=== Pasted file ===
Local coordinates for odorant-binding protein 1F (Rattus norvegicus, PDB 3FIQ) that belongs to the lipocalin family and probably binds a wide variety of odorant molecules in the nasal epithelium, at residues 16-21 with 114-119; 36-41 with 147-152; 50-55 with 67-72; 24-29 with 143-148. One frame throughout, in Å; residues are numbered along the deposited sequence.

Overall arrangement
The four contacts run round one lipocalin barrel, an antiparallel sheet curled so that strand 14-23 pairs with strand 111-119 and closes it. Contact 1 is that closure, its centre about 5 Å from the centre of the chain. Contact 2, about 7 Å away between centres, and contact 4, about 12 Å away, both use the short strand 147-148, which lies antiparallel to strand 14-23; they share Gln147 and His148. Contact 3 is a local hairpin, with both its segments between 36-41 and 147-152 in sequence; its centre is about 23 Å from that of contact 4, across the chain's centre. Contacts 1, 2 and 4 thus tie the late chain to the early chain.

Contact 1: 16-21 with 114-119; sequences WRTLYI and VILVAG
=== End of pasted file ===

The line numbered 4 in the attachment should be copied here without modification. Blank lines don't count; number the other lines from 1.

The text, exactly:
Contact 1: 16-21 with 114-119; sequences WRTLYI and VILVAG